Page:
Vegans tend to have lower incidences of cancer, diabetes, heart disease, and some other diseases. Moreover, vegan food is less likely to cause of food poisoning – like Salmonella and e coli – than animal products.
Switching from individual health, let’s look at the public health. Animal agriculture is responsible for the spread of antibiotic-resistant bacteria like MRSA. And animal agriculture poses a human health risk by polluting waterways, poisoning our drinking water.
Ahhhh, but I still haven’t fully covered the issue of honey. You may be asking, “Are bees really animals?” or you might wonder, “Do bees feel pain? Are they sentient?” You’re probably wondering how honey is collected. You might even have questions about the environmental impact of bee-keeping or you could be wondering whether honey is a health food or not.
On point one: Yes, bees are animals. Bees are insects and insects are animals. In fact, insects include over a million species and represent more than 50% of all known living organisms. Insects are among the most diverse group of animals on the planet.
Their scientific classification is Kingdom: Animalia, Phylum: Arthropoda, and Class: Insecta. But you don’t have to take my word for it. Just think about it. Where do bees fit best: animal, vegetable, or mineral? They’re not rocks, right? They’re not plants, right? So they must be… animals!
“Do bees feel pain?” That’s a good question. On this point I will refer you to the expert on bees and why vegans avoid honey: Noah Lewis. He maintains an entire website that explains the issue of honey and veganism. On the issue of pain, Noah says, “why wouldn’t bees feel pain? They are animals with a large nervous system capable of transmitting pain signals.” (Bees are not oysters.)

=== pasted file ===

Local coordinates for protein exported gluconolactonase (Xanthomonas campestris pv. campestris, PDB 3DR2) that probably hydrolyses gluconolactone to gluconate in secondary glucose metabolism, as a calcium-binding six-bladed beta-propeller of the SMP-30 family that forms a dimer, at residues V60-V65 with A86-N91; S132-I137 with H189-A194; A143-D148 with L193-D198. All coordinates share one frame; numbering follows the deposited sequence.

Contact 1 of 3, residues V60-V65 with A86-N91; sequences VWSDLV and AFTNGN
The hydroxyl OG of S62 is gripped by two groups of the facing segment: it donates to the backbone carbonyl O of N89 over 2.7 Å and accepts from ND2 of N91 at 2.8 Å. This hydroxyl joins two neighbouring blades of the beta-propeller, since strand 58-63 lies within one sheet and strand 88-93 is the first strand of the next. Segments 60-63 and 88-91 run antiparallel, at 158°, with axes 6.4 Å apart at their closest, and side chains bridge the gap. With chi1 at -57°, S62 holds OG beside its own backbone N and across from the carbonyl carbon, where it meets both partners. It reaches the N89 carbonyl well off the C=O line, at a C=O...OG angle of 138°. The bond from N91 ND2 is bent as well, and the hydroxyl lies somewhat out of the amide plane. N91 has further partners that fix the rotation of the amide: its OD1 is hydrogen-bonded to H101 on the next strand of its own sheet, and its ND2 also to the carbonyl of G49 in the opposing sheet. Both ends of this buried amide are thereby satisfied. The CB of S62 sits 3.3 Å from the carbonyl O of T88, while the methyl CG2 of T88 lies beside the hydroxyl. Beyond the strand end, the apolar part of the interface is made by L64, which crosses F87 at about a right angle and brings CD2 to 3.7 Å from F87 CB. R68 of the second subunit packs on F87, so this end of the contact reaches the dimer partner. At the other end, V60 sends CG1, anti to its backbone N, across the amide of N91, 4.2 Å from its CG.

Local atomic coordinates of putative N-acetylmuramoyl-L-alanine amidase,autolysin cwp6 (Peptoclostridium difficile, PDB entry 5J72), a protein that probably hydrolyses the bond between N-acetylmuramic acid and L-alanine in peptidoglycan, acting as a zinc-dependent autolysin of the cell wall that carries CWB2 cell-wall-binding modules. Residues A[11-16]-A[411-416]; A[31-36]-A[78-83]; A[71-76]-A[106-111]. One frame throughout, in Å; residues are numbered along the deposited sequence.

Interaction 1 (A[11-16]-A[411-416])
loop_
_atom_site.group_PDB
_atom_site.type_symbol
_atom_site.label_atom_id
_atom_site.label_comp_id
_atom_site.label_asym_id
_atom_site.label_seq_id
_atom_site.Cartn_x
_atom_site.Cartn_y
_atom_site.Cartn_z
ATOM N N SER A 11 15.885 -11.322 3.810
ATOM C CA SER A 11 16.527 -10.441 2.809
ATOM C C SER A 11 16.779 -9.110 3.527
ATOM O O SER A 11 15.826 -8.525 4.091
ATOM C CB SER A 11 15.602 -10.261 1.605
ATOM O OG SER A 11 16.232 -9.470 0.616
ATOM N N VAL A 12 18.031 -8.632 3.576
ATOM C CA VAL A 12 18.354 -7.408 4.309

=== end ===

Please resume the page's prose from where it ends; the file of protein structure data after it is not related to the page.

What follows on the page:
Perhaps you’re unconvinced. You don’t like Noah’s studies and citations and/or you doubt their conclusions. You just don’t believe bees feel pain.
OK, you’re free to believe what you want. I can’t stop you from thinking our moon is made of cheese or the Earth is flat, that’s entirely up to you. It would be nice if everyone’s ideas about things corresponded with reality, but that’s not always the case, is it? So let’s just move on, shall we?
Honey was traditionally collected by killing the bees and removing the honey. Modern bee-keepers generally remove honey and replace it with sugar water, which is an inferior food source for bees. Bees make honey for a reason and that’s because honey, not sugar, is an ideal food source for bees.
What about the environmental impact of bee-keeping? Well, today’s kept bees don’t just make honey, they are “employed” to pollinate crops. In fact, honey is no longer the primary “product” of bees in industrialized farming, pollination is the “product.” Bee-keepers make a living by charging farmers to “rent” their bees. Today’s bees are shipped around to pollinate here and then pollinate there, many getting lost or killed along the way.
Modern bee-keeping is so stressful to bees that the compounded stressors of transportation, the limited diet of monoculture crops, and pesticides are resulting in Colony Collapse Disorder. I’m sure you’ve heard of CCD. The bees are dying and it’s having a ripple effect on the environment because kept bees have replaced many other native pollinators.
The honey bee – introduced to the Americas by European settlers and transformed into a for-profit pollinator – is just one more example of how industrialized farming of animals is not only bad for animals and the environment, it’s also unsustainable and is likely doomed to failure. (If you’re concerned about the issues caused by industrialized bee-keeping, the things to do are to buy organic and attract other pollinators.)
Lastly, there’s the myth of honey as a “health food” and thus the related misconception that honey is a necessary component of a healthy diet. Nothing could be further from the truth. Humans do not require honey and in fact, honey can be dangerous to infants. Never feed a baby honey! There is simply no nutritional need for honey. Suitable alternatives to honey include agave syrup or maple syrup. Or we can forgo liquid sweeteners entirely if we want.
As in the case of virtually all animal products, we can choose a plant-based option instead.
So, then what is the answer? Why do vegans avoid honey?
In my mind, an avoidance of honey is mostly symbolic but still worth doing. It’s so easy to avoid honey, so why not? Avoiding honey is a gesture that symbolizes a respect for animals, the environment, yourself, and other humans.
But for something more substantial than a mere symbolic gesture? For an action that more concretely expresses respect for animals, the environment, yourself, and other humans. Well, I think you know the answer by now: GO VEGAN!